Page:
Thinking about what to put on my sign, I thought immediately of Judy Grahn’s Common Woman poems, especially the one that includes the lines “the common woman is as common as the best of bread / and will rise / and will become strong . . .”

I’m a bread baker after all, right? So this is what I came up with. The rose was added at the suggestion of a Facebook friend, in homage to “bread and roses,” a slogan that originated in the Lawrence (Mass.) textile strike of 1912.

 

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Bills to Watch Out For

This is the post that “Into the Mud” was supposed to be the introduction to. You can read it first, but you don’t have to. Here’s the key line: “many, many of us have only the shakiest grasp of how government works and how to influence it.” Not surprisingly, we have a hard time evaluating a candidate’s qualifications for a particular office. So we get swept up by grand promises with nary a thought for whether the candidate has the ability to deliver on them. Demonstrated competence is widely seen as a liability. This makes me crazy, and look at the mess it got us into.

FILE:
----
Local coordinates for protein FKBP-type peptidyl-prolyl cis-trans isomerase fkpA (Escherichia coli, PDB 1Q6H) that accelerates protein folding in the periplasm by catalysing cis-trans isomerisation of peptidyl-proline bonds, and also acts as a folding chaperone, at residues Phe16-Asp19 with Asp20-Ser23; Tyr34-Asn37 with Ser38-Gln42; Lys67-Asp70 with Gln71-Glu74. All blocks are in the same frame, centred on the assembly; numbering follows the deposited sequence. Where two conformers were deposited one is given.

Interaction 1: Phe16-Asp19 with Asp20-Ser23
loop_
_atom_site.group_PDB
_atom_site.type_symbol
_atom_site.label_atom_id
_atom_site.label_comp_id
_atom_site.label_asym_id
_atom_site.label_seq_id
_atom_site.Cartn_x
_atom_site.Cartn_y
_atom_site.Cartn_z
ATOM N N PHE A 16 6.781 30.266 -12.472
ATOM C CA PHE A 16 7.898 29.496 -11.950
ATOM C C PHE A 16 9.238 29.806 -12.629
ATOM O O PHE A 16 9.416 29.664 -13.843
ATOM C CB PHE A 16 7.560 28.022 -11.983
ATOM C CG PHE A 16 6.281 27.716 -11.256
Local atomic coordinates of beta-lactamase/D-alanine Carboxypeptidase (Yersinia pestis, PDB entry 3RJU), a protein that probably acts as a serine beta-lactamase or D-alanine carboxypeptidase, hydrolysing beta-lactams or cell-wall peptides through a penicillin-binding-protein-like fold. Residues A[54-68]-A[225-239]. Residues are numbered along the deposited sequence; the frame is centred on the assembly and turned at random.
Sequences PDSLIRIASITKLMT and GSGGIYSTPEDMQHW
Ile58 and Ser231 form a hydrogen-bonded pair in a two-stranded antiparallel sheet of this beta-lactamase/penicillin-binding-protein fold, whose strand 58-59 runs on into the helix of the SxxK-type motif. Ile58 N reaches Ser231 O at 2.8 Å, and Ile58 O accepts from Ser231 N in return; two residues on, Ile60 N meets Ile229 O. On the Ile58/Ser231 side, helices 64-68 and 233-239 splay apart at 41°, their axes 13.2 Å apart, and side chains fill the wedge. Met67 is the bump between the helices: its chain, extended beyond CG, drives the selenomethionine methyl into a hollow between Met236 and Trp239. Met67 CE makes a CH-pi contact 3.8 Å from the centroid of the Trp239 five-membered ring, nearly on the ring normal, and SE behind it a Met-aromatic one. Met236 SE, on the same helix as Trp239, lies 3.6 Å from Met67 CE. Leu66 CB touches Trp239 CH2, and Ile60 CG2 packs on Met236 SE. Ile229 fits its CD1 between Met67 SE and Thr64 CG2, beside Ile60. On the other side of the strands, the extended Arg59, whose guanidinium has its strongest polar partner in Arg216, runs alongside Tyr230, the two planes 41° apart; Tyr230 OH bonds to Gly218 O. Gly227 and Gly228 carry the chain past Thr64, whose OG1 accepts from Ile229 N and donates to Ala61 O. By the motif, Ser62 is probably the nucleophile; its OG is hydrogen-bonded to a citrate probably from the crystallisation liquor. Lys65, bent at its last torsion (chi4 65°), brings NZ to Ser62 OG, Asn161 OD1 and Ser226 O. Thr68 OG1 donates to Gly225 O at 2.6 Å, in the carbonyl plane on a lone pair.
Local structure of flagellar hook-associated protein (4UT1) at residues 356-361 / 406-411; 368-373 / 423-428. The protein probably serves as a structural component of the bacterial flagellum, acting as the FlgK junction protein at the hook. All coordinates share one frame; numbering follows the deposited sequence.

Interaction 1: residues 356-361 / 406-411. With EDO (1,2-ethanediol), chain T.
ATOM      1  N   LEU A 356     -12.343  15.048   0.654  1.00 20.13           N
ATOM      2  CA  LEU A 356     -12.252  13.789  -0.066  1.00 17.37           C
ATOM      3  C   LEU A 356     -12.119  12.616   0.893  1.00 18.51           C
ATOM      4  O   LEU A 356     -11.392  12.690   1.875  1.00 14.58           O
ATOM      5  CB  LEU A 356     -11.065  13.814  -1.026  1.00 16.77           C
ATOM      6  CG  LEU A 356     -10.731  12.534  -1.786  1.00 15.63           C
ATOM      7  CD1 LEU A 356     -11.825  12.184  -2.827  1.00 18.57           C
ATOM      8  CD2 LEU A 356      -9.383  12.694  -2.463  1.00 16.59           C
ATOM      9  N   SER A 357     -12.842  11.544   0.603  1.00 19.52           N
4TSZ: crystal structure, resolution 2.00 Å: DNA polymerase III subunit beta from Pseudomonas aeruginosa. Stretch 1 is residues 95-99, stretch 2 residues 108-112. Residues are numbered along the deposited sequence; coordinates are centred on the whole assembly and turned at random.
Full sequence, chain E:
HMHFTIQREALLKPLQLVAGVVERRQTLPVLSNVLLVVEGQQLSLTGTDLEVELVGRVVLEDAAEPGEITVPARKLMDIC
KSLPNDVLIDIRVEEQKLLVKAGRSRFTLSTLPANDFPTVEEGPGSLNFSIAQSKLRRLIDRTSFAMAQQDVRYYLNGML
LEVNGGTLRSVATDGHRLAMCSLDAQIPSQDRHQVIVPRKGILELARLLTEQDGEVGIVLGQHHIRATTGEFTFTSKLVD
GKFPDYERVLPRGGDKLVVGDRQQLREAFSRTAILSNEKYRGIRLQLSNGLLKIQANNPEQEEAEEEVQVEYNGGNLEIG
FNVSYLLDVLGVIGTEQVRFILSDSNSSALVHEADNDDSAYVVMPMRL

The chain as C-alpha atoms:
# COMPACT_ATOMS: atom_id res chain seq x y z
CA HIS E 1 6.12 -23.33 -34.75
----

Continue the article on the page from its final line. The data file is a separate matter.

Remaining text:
So I’m doing my bit to get some of the very useful nitty-gritty out there. Lucky for me, since I’m basically lazy, the guy my district (Barnstable Dukes Nantucket) had the good sense to elect to the state house of representatives makes this easy. State Representative Fernandes, better known as Dylan, has already made several trips to the Vineyard to hear from us and tell us what he’s up to. He’s also one of only about five members of the House (membership: 160) to be sending out a regular e-newsletter. (To get on the list, use the email address on his legislative web page.)

dylan fernandes at Howes House

State Rep. Dylan Fernandes (left) hosts a legislative update at the Howes House, West Tisbury, on February 28, 2017. Constituent Paul Doherty listens.

Dylan’s most recent visit, this past Tuesday, was billed as a “legislative update” and so it was. The focus was on bills that he’s sponsoring or co-sponsoring, but I learned a few things about how the state legislature works. For instance, nearly 6,000 bills have been filed in the current session (the 190th if you’re keeping track) of the state legislature. Since every bill has to go to a committee before it reaches the house or senate floor, this should give you an idea of why things do not happen overnight. Dylan noted that it can take on average four or five sessions before a bill garners enough support and attention to come up for a vote.